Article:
Manage episode 311898954 series 2359966
This episode (#90) brings us up to speed on Next Generation 911 in California.
911.gov explains: “Because most 911 systems were originally built using analog rather than digital technologies, public safety answering points (PSAPs) across the country need to be upgraded to a digital or Internet Protocol (IP)-based 911 system, commonly referred to as Next Generation 911 (NG911).
A variety of non-technical resources are available to help explain what NG911 is and how it will help public safety leaders improve the safety of civilians, patients and first responders. Learn more about how the transition to Next Generation 911 will impact EMS, fire and law enforcement communities here.
The success and reliability of 911 will be greatly improved with the implementation of NG911, as it will enhance emergency number services to create a faster, more resilient system that allows voice, photos, videos and text messages to flow seamlessly from the public to the 911 network.
NG911 will also improve PSAP ability to help manage call overload, natural disasters, and transferring of 911 calls and proper jurisdictional responses based on location tracking.
While the technology to implement these new IP-based 911 systems is available now, the transition to NG911 will involve much more than just new computer hardware and software. Implementing NG911 in states and counties nationwide will require the coordination of a variety of emergency communication, public safety, legislative and governing entities.”
The California 9-1-1 Emergency Communications Branch at Cal OES remains focused on enabling Public Safety Answering Points (PSAPs) to provide the fastest, most reliable, and cost-effective access to emergency services for any 9-1-1 caller in California from any communications device.. While the existing 9-1-1 system has been a success story for more than 40 years, it has been stretched beyond its limit. The current 9-1-1 system is unable to efficiently integrate with today’s newer technologies and lacks the reliability and monitoring capabilities needed to support today’s increased disaster environment. Due to the aging technology of today’s 9-1-1 system, the number of outages continues to increase and the existing 9-1-1 system is becoming less and less reliable.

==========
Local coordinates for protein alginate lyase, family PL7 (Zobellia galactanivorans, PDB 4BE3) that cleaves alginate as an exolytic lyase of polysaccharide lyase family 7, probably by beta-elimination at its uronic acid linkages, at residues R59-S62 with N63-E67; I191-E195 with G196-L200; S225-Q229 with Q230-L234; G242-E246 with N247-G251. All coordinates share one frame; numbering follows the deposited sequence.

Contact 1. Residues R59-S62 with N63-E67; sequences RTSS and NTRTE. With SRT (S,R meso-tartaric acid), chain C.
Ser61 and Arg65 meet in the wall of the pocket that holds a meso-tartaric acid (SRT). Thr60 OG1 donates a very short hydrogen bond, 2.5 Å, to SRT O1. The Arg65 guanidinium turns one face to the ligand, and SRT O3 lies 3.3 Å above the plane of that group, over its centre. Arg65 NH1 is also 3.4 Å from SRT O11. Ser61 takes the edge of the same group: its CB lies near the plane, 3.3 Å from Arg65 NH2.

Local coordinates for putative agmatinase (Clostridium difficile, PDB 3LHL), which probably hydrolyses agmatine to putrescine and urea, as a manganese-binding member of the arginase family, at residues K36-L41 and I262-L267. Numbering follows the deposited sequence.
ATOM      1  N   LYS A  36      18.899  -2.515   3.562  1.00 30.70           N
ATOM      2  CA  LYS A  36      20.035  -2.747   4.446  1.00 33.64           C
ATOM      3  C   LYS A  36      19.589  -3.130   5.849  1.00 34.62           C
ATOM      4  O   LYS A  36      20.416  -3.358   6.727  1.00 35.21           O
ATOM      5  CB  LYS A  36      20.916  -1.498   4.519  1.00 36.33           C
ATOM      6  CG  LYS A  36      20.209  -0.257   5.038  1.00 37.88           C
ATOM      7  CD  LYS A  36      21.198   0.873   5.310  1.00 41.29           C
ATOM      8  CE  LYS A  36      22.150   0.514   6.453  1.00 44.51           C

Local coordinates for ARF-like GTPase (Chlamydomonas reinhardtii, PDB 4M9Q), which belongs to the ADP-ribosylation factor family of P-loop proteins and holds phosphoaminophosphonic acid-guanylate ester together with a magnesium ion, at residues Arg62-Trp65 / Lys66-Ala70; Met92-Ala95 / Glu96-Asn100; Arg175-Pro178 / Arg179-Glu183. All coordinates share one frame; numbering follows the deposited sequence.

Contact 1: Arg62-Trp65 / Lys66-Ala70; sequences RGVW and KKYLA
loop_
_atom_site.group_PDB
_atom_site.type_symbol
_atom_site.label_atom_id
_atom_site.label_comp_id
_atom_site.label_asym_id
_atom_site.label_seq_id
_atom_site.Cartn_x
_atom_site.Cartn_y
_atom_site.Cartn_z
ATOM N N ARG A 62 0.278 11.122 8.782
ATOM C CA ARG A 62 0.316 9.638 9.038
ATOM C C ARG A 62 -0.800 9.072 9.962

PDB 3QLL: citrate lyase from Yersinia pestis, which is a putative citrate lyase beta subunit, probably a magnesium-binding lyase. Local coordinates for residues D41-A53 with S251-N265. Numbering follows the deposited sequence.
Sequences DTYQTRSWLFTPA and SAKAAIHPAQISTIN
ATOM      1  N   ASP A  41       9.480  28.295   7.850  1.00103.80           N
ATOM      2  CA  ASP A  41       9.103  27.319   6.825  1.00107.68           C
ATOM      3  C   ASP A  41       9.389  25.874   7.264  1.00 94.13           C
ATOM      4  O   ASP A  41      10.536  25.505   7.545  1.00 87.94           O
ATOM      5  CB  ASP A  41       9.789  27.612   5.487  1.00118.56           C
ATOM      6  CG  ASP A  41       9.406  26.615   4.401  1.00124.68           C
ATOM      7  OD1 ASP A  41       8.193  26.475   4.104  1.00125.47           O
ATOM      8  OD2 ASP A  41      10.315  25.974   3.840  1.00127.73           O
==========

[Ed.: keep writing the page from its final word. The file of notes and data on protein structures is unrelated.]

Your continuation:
There is an urgent need to transform California’s legacy 9-1-1 system into a Next Generation 9-1-1 (NG9-1-1) system. Modernizing California’s outdated 9-1-1 funding formula is crucial to protecting our 9-1-1 system. The CA Legislature approved SB 96 / AB 96 which provides the updated State Emergency Telephone Number Account (SETNA) funding model that will provide the revenue needed to implement NG9-1-1.
NG9-1-1 will provide multi-layered redundancy and a common technology platform for alerts and warnings. The advantages of NG9-1-1 include:
- Allow agencies to re-route 9-1-1 calls to each other during disasters
- Increase resiliency by hardening the system to withstand natural and human-caused disasters
- Provide a statewide common technology delivery system for Alerts and Warnings
- Ensure emergency calls are quickly and accurately delivered – in 3 seconds or less
- Support text to 9-1-1 delivery into the PSAP
- Deliver increased location accuracy for wireless calls
- Allow agencies to utilize state of the art mapping in order to better locate callers
- Integrate with First Responder Network Authority’s nationwide wireless broadband network initiative
- Reduce 9-1-1 system downtime. 9-1-1 outages are an ongoing problem with the aging infrastructure currently being used in California
Since the CA 9-1-1 Branch first published the proposed California NG9-1-1 Roadmap in 2010, significant progress has been made to implement NG9-1-1 in California. The CA 9-1-1 Branch successfully implemented several NG9-1-1 pilot projects; the most significant of these are in Northeast California with 36 PSAPs and the Pasadena RING project in LA County with 8 PSAPs. The CA 9-1-1 Branch also met representatives from nearly every PSAP in the state, the originating service providers, and the vendor community to develop the NG9-1-1 implementation plan.